How to shoot
Issue #85 • January/February, 2004
“I want you to do an article on how to shoot a handgun accurately,” Dave Duffy told me. “Make it 2,500 or 3,000 words.”
Long ago, I would have answered, “Sure, and while I’m at it, how about a history of the world in, oh, 10,000 words or so?”
Today, with more than 45 years of handgunning behind me (yeah, I’m old, but I started early, too) I realize that you actually can cover this topic in a fairly short article. The reason is found in the classic statement of Ray Chapman, the first world champion of the combat pistol. “Shooting well is simple,” Ray said, “it just isn’t easy.”
I’ll buy that. It’s true that the handgun is the most difficult of firearms to shoot well. There’s less to hang on to. There’s a shorter radius between the front and rear sight than with a rifle, meaning a greater unnoticed human error factor in aiming. You don’t have that third locking point on the shoulder that you have with a long gun’s butt stock.
And few handguns have the inherent mechanical accuracy of a good rifle.
That said, though, you can get the most of your handgun’s intrinsic accuracy by simply performing marksmanship basics correctly. If the gun is aimed at the target, and the trigger is pressed and the shot released without moving the gun, then the bullet will strike the mark. That simple. We need a few building blocks to construct this perfect shot, however. Let’s build the structure brick by brick.
I teach my students a five-point “pre-flight check list” to go through before they fire the shot. As with any structure, you start from the bottom up. Those points are: 1) Strong stance. 2) High hand grasp. 3) Hard grip. 4) Front sight. 5) Smooth rearward roll of the trigger.
The “power stance”
I’ve found that stance is the one thing I’m likely to have to correct first, even when teaching the experienced shooter. The edgeways stance of the duelist is necessary for skateboarding or surfing, but counter-productive to good shooting. If one heel is behind the other, the body does not have good lateral balance and will tend to sway sideways. (The miss will most commonly go toward the strong hand side.) If the feet are squared off parallel, in the old “police academy position” so often seen on TV, the body does not have good front to back balance, and the shots will tend to miss either high or low, most commonly the latter.
You want to be in a fighter’s stance, a boxer’s stance, what a karate practitioner would call a “front stance.” The lower body needs a pyramidal base, a triangle with depth. If you are right handed and firing with your strong hand only, the pelvis wants to be at about a 45 degree angle vis-à-vis the target, with your left leg to the rear. If you are shooting two-handed and are right hand dominant, the hips still want that 45-degree angle but the left leg should now be forward and the right leg back. Now you’re balanced forward and balanced back, balanced left and balanced right. It’ll be easier to hold the gun on target.
In rapid fire, the shoulders want to be forward. This will get body weight in behind the gun and help control recoil. For very precise slow fire, some shooters like to cantilever the shoulders to the rear. This may make the gun seem to hang steadier with less effort, but it will cause the gun to jump up sharply upon recoil. This not only slows down your rate of sustained fire, but subconsciously, the more the muzzle jumped at the last shot, the more likely you are to jerk the trigger on the next one. Personally, I use the power stance with the shoulders at least slightly forward even in slow fire. Master shooters have a phrase that helps them remember this principle more easily: “Nose over toes.”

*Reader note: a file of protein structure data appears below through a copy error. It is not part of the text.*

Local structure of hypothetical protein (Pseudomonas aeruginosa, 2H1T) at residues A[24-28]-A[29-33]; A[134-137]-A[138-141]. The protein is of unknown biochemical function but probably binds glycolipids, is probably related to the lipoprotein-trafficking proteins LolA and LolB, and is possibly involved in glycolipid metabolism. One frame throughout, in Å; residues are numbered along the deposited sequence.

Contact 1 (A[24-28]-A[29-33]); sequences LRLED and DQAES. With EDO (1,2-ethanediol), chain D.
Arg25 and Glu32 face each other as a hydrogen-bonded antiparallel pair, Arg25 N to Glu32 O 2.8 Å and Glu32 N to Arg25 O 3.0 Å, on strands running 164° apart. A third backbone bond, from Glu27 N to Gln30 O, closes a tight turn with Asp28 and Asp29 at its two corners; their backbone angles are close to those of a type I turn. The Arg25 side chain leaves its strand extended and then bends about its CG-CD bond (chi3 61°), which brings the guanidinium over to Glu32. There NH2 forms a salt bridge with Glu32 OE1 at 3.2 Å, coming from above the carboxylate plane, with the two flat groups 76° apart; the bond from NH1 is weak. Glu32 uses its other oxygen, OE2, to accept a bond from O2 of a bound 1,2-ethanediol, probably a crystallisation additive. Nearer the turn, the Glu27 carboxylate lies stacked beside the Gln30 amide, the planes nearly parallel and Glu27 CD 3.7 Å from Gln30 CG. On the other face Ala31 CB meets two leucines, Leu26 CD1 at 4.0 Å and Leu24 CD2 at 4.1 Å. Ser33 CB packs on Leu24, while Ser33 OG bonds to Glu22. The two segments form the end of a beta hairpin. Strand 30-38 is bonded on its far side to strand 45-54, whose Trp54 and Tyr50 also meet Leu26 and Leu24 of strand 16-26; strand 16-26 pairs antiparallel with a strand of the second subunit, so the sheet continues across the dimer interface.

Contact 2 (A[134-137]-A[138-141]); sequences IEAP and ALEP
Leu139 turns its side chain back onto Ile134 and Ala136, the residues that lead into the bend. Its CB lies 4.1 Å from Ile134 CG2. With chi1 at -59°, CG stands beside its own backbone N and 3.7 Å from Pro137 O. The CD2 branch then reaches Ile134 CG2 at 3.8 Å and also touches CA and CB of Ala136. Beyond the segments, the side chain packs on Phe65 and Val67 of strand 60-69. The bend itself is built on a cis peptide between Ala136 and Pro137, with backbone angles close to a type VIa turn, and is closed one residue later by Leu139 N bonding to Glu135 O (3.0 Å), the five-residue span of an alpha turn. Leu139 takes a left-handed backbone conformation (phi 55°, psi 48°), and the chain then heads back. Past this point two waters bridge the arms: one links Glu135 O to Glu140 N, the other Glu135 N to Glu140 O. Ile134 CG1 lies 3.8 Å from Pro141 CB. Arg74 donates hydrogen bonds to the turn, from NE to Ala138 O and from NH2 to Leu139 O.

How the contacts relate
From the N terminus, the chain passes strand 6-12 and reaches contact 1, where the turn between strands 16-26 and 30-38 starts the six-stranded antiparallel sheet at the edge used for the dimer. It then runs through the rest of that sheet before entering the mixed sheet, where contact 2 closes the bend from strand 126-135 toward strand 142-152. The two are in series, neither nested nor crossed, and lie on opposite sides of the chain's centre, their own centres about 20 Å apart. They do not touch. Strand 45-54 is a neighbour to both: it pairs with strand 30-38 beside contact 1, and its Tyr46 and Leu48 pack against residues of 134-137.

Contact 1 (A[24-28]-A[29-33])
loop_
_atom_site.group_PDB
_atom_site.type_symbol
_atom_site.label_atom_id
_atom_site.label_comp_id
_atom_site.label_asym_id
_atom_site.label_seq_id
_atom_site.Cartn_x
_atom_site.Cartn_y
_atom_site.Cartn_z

High hand grasp
With a double action revolver, you want the web of your hand all the way up to the rear edge of the backstrap, as shown in the accompanying photos. With a single action frontier-style revolver with the plow-handle shape grip, you still want a high hand grasp. On a semiautomatic pistol, you want the web of the hand so high that a ripple of flesh is seen to bunch up behind the backstrap of the grip at the top edge, where the grip safety would be on a 1911 style pistol.
The higher the hand, the lower the bore axis. This means much better control of muzzle jump and less movement of the pistol upon recoil. Since most handguns, particularly semiautomatics, are designed to be shot this way, it means that you will find it easier to press the trigger straight back as you make each shot. If your hand is too low on the “handle,” a straight rearward pressure on the trigger will tend to pull the muzzle down, placing the shot low.
A semi-auto is designed to operate as the slide moves against the abutment of a firmly held frame. A low grasp allows the muzzle to whipsaw upward from recoil as the mechanism is automatically cycling, diverting momentum from the slide through the frame. Now the slide can run out of momentum before it has completed its work. This is why holding a pistol too low can cause it to jam.